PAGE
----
|BR      |||        |
                      |  |
      IPv4 datagram 3 |  |
               /      |  |         \
              |     Internet        |
               \      |  |         /
                      |  |
                      v  |
                   | IPv4 Host |

                   Figure 2: Routing of Outgoing Packets

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     |        Datagram | Header field | Contents                    |
     | IPv4 datagram 1 |     IPv4 Dst |                   |
     |                 |     IPv4 Src |                    |
     |                 |      TCP Dst | 80                          |
     |                 |      TCP Src | 32000                       |
     | --------------- | ------------ | --------------------------- |
     | IPv6 Datagram 2 |     IPv6 Dst | 4999:0:0:0:      |
     |                 |     IPv6 Src | 4999:0:0:0:0c00:0001:1001:: |
     |                 |     IPv4 Dst |                   |
     |                 |     IPv4 Src |                    |
     |                 |      TCP Dst | 80                          |
     |                 |      TCP Src | 4097                        |
     | --------------- | ------------ | --------------------------- |
     | IPv4 datagram 3 |     IPv4 Dst |                   |
     |                 |     IPv4 Src |                    |
     |                 |      TCP Dst | 80                          |
     |                 |      TCP Src | 4097                        |

                         Datagram header contents

   An incoming packet undergoes the reverse process.  When a BR receives
   an IPv4 packet on an external interface, it extracts the address and
   port and then uses that information to build a WKP+A+P IPv6
   destination address.  The packet is then routed in the ISP core to
   the user's CPE/CN, which is then able to decapsulate the IPv4 packet
   where the destination is simply A. Note that the packet processing at
   the BR is completely stateless, since there's no need to know how
   many bits of the port are "stolen" by the address.  The longest
   prefix rule will just deliver the packet to the corresponding CPE.
   All the state is kept the CPE/CN, i.e. at the edge.  Figure 3 shows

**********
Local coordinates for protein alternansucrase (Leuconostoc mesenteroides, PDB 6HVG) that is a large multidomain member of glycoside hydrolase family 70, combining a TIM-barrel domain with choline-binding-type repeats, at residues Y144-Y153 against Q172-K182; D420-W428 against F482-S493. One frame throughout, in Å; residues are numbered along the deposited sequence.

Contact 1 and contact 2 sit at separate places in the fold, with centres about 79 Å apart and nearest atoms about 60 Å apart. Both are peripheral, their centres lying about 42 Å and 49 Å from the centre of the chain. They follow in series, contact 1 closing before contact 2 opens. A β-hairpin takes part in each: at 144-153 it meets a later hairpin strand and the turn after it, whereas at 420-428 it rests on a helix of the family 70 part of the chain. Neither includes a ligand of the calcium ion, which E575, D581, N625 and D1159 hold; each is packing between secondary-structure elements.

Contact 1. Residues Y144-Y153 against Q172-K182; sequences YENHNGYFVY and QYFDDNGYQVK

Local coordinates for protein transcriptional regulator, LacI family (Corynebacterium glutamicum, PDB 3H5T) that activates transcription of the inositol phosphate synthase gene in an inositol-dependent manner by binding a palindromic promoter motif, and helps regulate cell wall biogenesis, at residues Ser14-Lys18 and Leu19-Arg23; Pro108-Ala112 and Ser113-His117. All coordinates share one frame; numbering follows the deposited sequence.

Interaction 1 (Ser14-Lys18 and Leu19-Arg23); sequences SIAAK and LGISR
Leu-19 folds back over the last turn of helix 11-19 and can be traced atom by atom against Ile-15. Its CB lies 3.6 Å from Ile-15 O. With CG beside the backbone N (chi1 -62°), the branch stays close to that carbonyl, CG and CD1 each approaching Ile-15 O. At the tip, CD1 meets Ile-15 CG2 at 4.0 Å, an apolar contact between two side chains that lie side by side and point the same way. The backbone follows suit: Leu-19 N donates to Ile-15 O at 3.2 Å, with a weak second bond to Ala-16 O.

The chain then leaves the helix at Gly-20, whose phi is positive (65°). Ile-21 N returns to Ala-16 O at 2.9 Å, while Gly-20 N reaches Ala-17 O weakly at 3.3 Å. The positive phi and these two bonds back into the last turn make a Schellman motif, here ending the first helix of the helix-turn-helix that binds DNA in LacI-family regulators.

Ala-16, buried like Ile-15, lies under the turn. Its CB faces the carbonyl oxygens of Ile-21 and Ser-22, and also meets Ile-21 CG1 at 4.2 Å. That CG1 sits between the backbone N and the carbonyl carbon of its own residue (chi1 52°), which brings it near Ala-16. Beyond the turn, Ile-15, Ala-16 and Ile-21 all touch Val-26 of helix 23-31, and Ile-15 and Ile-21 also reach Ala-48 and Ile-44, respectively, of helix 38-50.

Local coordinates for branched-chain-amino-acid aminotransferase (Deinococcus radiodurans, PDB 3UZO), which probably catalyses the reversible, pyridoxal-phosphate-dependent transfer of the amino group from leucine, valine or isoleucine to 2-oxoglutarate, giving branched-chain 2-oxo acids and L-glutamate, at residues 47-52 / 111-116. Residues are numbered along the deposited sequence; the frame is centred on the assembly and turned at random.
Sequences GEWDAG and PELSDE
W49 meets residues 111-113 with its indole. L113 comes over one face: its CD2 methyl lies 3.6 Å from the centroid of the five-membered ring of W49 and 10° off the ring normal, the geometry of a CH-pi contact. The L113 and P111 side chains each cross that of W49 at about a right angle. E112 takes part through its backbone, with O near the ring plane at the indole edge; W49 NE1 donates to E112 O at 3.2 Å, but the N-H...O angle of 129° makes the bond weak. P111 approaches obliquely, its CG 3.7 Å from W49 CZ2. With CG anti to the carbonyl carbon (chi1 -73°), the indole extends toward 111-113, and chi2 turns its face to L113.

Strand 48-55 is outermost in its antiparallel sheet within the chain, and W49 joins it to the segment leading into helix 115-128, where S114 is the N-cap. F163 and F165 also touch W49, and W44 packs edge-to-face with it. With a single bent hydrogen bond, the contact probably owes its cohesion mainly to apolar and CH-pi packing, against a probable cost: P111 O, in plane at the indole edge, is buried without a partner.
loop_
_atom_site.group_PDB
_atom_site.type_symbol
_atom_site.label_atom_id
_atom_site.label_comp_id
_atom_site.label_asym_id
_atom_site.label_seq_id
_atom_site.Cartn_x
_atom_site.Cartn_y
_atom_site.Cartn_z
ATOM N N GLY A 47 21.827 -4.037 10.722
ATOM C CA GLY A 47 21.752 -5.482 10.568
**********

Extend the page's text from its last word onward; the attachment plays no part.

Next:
how an incoming packet is routed.  Observe that the port translation
   at the CPE/CN (datagram 3) only happens if the CPE/CN has a
   preexistent mapping.  Otherwise, the port number is left untouched.
   Overall, this approach brings two major advantages over CGNs: (i)
   there are no scalability issues, and (ii) it allows a customer to be
   contacted on the restricted port range with no extra signaling.

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                   |    Host   |
                      ^  | (ports 4096 to 8191)
      IPv4 datagram 3 |  |
                      |  |
                      |  |
               |CPE/CN   |         |
                      ^ |||4999:0:0:0:0c00:0001:1000::/100
       IPv6 datagram 2| |||
                      | |||<-IPv4-in-IPv6
                      | |||
               /      | |||        \
              |     ISP network     |
               \      | |||        /
                      | |||
                      | |||
               |BR      |||        |
                      ^  |
      IPv4 datagram 1 |  |
               /      |  |         \
              |     Internet        |
               \      |  |         /
                      |  |
                      |  |
                   | IPv4 Host |

                   Figure 3: Routing of Incoming Packets

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     |        Datagram | Header field | Contents                    |
     | IPv4 datagram 1 |     IPv4 Dst |                    |
     |                 |     IPv4 Src |                   |
     |                 |      TCP Dst | 4097                        |
     |                 |      TCP Src | 80                          |
     | --------------- | ------------ | --------------------------- |
     | IPv6 Datagram 2 |     IPv6 Dst | 4999:0:0:0:0c00:0001:1001:: |
     |                 |     IPv6 Src | 4999:0:0:0:      |
     |                 |     IPv4 Dst |                    |
     |                 |       IP Src |                   |
     |                 |      TCP Dst | 4097                        |
     |                 |      TCP Src | 80                          |
     | --------------- | ------------ | --------------------------- |
     | IPv4 datagram 3 |     IPv4 Dst |                    |
     |                 |     IPv4 Src |                   |
     |                 |      TCP Dst | 32000                       |
     |                 |      TCP Src | 80                          |

                         Datagram header contents

3.2.  Design of the A+P NAT Device

   There are a number of delicate design choices for the A+P NAT device.
   We present our preferred solution here.

   Legacy hosts would send IPv4 packets from any port(s).  We are not
   expecting to change end-hosts; therefore we require some kind of NAT.
   However, one of our basic assumptions is that the customer wants to
   be able to run their own servers and NATs.  This leads to several

   1)      We want to enforce the analog of BCP 38 [BCP38].  This means
           that no packets outside of the assigned address and port
           number range should leave the PE for the network.

   2)      We want minimal configuration.  There should be no need for